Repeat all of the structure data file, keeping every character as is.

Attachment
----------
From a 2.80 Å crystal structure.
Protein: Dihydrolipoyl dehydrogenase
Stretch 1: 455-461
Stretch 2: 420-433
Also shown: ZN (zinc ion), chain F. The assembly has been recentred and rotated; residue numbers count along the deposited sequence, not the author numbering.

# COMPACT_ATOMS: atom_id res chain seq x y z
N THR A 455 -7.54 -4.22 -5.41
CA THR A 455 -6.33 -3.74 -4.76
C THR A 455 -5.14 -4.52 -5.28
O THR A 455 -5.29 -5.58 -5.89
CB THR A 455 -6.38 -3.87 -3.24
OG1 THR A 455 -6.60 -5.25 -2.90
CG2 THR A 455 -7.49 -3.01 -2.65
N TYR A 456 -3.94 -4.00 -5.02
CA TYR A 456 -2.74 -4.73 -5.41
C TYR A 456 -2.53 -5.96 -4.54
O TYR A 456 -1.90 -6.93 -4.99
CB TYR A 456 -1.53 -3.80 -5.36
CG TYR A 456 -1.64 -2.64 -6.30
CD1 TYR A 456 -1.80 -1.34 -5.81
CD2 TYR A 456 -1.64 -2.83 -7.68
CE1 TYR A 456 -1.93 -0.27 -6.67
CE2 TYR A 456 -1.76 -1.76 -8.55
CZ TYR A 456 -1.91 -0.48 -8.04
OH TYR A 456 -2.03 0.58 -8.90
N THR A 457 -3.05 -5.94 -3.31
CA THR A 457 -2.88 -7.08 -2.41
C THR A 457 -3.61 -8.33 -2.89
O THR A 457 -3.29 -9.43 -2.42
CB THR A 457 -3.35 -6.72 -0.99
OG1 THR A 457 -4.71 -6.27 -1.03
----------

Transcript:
From a 2.80 Å crystal structure.
Protein: Dihydrolipoyl dehydrogenase
Stretch 1: 455-461
Stretch 2: 420-433
Also shown: ZN (zinc ion), chain F. The assembly has been recentred and rotated; residue numbers count along the deposited sequence, not the author numbering.

# COMPACT_ATOMS: atom_id res chain seq x y z
N THR A 455 -7.54 -4.22 -5.41
CA THR A 455 -6.33 -3.74 -4.76
C THR A 455 -5.14 -4.52 -5.28
O THR A 455 -5.29 -5.58 -5.89
CB THR A 455 -6.38 -3.87 -3.24
OG1 THR A 455 -6.60 -5.25 -2.90
CG2 THR A 455 -7.49 -3.01 -2.65
N TYR A 456 -3.94 -4.00 -5.02
CA TYR A 456 -2.74 -4.73 -5.41
C TYR A 456 -2.53 -5.96 -4.54
O TYR A 456 -1.90 -6.93 -4.99
CB TYR A 456 -1.53 -3.80 -5.36
CG TYR A 456 -1.64 -2.64 -6.30
CD1 TYR A 456 -1.80 -1.34 -5.81
CD2 TYR A 456 -1.64 -2.83 -7.68
CE1 TYR A 456 -1.93 -0.27 -6.67
CE2 TYR A 456 -1.76 -1.76 -8.55
CZ TYR A 456 -1.91 -0.48 -8.04
OH TYR A 456 -2.03 0.58 -8.90
N THR A 457 -3.05 -5.94 -3.31
CA THR A 457 -2.88 -7.08 -2.41
C THR A 457 -3.61 -8.33 -2.89
O THR A 457 -3.29 -9.43 -2.42
CB THR A 457 -3.35 -6.72 -0.99
OG1 THR A 457 -4.71 -6.27 -1.03